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Honduran diplomatic initiative breaks with US policy

In a major diplomatic initiative aimed at reducing Central American tensions, Honduras's foreign minister has called for the removal from Honduras of some 3, 000 followers of the late Nicaraguan dictator Anastasio Somoza Debayle.

It is widely believed that the ''Somocistas'' have contributed to tension along the frontier between Honduras and Nicaragua.

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The initiative by Edgardo Paz Barnica to dampen these tensions is being conducted in a roundabout way. Using the Geneva-based office of the UN High Commissioner for Refugees (UNHCR), he apparently hopes to thwart his opponents in the Honduran Army and the United States.

Because the initiative is intensely political in nature, it has caused considerable discomfort and even confusion in the UN agency. Nevertheless, the high commissioner, former Danish Prime Minister Poul Hartling, is expected to announce shortly which, if any, countries are prepared to receive and resettle the 3,000.

Mr. Paz Barnica's initiative represents a dramatic reversal of current Honduran and US policy, which is to exert as much pressure as possible on the left-wing regime in Nicaragua along the border. US military aid to Honduras doubled this year to $10.6 million and is due to increase to $16 million in 1983 .

The two armies have held joint maneuvers in the border region, and the largest military camp in Honduras is currently under construction at Durzuna, some 25 miles from the Nicaraguan border.

A UN official who returned from the region last week said that troops of the elite 5th, or Puma, battalion are being ferried in by US Army Hercules planes. This arms buildup has been matched by Nicaragua, which has cleared the border area and is expanding the airport at Puerto Cabezas on the Atlantic coast.

There has also been a series of armed clashes between the two nations. After one raid on the Nicaraguan town of Francisco del Norte, launched from inside Honduras, the Somocistas claimed to have killed or wounded 35 people.

This escalation, in the view of some critics, is part of a US effort to destabilize the Nicaraguan government. But the military buildup presents Honduras - one of the poorest countries in Central America - with a dangerous and expensive crisis. Led by Foreign Minister Paz Barnica, some civilians around President Roberto Suazo Cordova want to break what they regard as a cycle of violence that has developed since Mr. Suazo Cordova's Liberal Party swept to an unexpected landslide election victory last November.

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On March 23, Paz Barnica, a former member of the Inter-American Commission on Human Rights, proposed a six-point peace plan for the region. It included a call for the removal of all foreign military advisers. This latest initiative on the 3,000 Somocistas appears to fit into the pattern - except that it is a unilateral gesture by Honduras.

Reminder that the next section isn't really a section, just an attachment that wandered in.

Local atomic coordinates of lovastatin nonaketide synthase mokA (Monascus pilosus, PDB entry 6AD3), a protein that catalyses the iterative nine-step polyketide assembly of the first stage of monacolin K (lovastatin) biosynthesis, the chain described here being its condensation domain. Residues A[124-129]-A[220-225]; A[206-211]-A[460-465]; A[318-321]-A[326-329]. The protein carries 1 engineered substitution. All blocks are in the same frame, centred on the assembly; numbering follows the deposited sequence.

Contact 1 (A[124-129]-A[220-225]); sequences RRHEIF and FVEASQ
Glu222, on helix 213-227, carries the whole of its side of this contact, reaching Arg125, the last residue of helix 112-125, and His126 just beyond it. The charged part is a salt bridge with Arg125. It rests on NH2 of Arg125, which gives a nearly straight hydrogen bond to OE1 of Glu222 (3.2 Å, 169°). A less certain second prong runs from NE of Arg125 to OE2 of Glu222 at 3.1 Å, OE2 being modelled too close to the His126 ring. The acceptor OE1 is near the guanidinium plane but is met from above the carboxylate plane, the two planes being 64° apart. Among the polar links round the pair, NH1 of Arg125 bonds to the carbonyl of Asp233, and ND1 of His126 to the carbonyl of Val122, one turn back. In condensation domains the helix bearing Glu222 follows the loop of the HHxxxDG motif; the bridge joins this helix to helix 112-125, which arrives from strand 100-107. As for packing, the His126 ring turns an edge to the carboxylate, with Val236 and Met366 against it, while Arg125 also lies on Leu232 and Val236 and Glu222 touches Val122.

Precisely because it could prove so unpopular with the Honduran Army and the US, the initiative has been launched in a manner that first puzzled and then alarmed UN officials.

The opening gambit was a letter from Paz Barnica on July 30, calling for the removal of ''all refugees'' from Honduras.

He wrote that ''refugees generate problems which go far beyond the economic, touching the political and social spheres.'' The letter, couched in vague terms, caused dismay among UNHCR officials. There are 29,000 registered refugees in Honduras - 17,000 Salvadorans and 11,000 Miskito Indians, who fled from Nicaragua.

UNHCR policy holds that the rural background of these people makes them unfit for resettlement outside Central America. However, options for resettlement outside Honduras but within Central America have narrowed considerably with economic crises in Mexico and Costa Rica.

Paz Barnica's letter was also noteworthy in that it was run in the local press in Honduras even before it was sent to the UNHCR. And it came from the Foreign Ministry instead of the interior, which normally handles refugee matters.

No one assumed it referred to the Somocistas, who arrived after the Somoza government fell in 1979. They no longer receive UN assistance and are not, strictly speaking, considered refugees by the UN.

In retrospect, however, the letter seems a deliberate ploy by Paz Barnica to involve the UN in what is a domestic political issue, and so present his opponents in the government with a fait accompli.

Although Paz Barnica has no power base inside Honduras, the new government is still feeling its way. Gen. Gustavo Alvarez, the Honduran Army commander, was handpicked by President Suazo Cordova, but he has proved very much his own man - orchestrating a controversial push by Honduran troops against Salvadoran guerrillas into the embattled Salvadoran province of Morazan.

In Tegucigalpa, meanwhile, the Paz Barnica initiative has been kept under wraps. Queries from journalists have been met with a curt ''no comment.'' Sources say that the US Embassy has been kept in the dark. But Paz Barnica associates say the Somocistas must be sent out of Honduras as soon as possible.

Another reason for Paz Barnica's reticence is his realization that his plan's success depends on whether he can find countries to take the Somocistas. Several nations have turned him down. Canada and Mexico were appoached in June but have not yet replied.

UNHCR officials concede there is clearly reluctance on the part of many nations to accept the Somocistas, who are seen by many as right-wing desperadoes more akin to the Khmer Rouge in Kampuchea than to refugees. Yet, they say, there is no doubt that the removal of the Somocistas would help significantly in easing the tension in Central America.

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